Malthusian – of or relating to Malthus or his theory that population tends to increase at a faster rate than its means of subsistence and that unless it is checked by moral restraint or disaster (as disease, famine, or war) widespread poverty and degradation inevitably result.
Federated Farmers is warning farmers and the rural community of the risk in mowing roadside vegetation in the extreme dry conditions.
“The fire environment has reached the point where it has become extremely dangerous and high risk to use a mechanical mower to top paddocks and mow road sides,” says Anders Crofoot, Federated Farmers Rural Fire Spokesperson.
“In the past 14 days Wairarapa Rural Fire District has attended 6 vegetation fires caused by the mowing of the road side or the topping of paddocks. Consequently Wairarapa Rural Fire and the Federation strongly recommend any mowing activity is postponed until weather conditions allow and the fire risk is lower.” . . .
Kiwifruit bonanza with soaring volumes – Carmen Hall:
Gold kiwifruit volumes are expected to increase by 70 per cent this year – sparking an employment drive across the industry.
The increase in volumes is also expected to pump millions of dollars into the local economy.
Zespri chief operating officer Simon Limmer said in 2013/14, 18 million trays were produced and that was predicted to rise “to upward of 30 million trays” and could reach 60 million trays by 2017.
“We have got three years of very steep volume growth, potentially up to 50 to 60 million trays. We were at 30 million trays in 2011 which was the pre-Psa impact and dropped back to 11 million trays in 2012/13 so we are now on the recovery.” . . .
(BusinessDesk) – New Zealand tractor sales rose to their highest in almost four decades last year, reflecting a buoyant rural economy as farmers benefited from strong prices and good growing conditions.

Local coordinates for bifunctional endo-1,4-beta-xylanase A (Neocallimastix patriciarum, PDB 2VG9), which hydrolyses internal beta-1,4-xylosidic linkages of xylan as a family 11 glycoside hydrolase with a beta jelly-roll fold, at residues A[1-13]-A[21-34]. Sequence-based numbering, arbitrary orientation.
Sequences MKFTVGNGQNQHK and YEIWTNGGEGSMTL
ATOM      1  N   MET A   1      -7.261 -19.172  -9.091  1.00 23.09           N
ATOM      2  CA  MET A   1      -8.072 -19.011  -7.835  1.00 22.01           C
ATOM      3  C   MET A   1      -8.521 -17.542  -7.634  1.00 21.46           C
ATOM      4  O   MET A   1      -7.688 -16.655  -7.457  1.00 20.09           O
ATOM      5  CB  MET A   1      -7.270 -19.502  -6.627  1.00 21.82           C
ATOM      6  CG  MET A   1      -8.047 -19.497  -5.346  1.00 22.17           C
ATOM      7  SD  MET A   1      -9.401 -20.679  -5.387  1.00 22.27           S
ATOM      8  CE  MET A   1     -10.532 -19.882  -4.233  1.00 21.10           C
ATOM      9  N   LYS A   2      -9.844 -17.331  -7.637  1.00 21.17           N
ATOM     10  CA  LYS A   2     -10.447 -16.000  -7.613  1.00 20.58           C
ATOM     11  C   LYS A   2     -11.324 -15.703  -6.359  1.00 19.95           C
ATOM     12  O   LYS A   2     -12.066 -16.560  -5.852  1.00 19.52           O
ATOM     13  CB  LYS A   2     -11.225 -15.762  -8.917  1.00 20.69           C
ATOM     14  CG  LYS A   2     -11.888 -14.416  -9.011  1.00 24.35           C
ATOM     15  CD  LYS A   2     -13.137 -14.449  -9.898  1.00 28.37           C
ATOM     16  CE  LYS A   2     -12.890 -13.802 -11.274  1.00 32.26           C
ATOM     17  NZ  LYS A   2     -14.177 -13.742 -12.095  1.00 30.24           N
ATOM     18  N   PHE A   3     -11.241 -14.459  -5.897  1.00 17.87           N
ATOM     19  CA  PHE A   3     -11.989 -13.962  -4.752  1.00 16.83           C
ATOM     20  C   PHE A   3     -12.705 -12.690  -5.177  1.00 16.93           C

New tractor registrations surged to 3,038 in calendar 2014, up 4.7 percent on 2013 and at the highest level since 3,129 in 1976, according to New Zealand Transport Agency data. Spending on farm buildings also rose, with the value of consents up 24 percent in the year though November to a six-year high of $322 million, according to Statistics New Zealand data.
Farmers stepped up their spending on big-ticket items like tractors and buildings last year, reflecting low interest rates, record prices and good growing conditions in the 2013/14 farming season. Spending is likely to fall this year as farmers face higher interest rates, lower prices and with drought conditions spreading through the East Coast. . .
$5.75m debt; orchard sold – Lynda van Kempen:
One of the largest stonefruit operations in the country, Summerfruit Orchards Ltd, which owes $5.75 million, has been sold to a New Zealand buyer.
The company went into receivership in September, owing among its debts just over $4 million to SBS Bank.
The first report by receivers Colin Gower, of Christchurch, and Tim Ward, of Invercargill, has revealed the main creditors after the collapse of the company. . .